University of North Carolina Greensboro - Pine Needles Yearbook (Greensboro, NC)

 - Class of 1902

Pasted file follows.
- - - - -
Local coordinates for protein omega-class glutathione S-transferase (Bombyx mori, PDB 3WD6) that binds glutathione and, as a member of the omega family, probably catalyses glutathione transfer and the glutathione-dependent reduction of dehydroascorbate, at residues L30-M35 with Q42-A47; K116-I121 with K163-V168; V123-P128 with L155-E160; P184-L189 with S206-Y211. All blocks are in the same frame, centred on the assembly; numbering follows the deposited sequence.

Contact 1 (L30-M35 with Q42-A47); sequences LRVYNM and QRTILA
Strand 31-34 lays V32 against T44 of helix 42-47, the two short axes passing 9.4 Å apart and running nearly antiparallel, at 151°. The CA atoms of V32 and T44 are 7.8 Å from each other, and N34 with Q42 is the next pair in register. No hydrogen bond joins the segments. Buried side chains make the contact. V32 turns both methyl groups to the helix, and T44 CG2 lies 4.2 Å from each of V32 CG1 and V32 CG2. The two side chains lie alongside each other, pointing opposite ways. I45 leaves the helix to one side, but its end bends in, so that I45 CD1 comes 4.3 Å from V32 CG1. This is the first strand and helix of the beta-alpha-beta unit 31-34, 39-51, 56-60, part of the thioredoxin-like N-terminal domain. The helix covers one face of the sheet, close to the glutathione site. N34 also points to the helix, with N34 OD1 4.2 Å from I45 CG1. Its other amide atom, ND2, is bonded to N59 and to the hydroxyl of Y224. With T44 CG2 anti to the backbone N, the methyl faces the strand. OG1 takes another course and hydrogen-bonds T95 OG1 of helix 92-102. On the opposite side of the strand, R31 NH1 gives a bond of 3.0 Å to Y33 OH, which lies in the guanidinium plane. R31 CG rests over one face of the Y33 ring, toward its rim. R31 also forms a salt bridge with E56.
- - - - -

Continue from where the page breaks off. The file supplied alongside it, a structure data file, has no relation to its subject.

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Text from Pages 1 - 180 of the 1902 volume: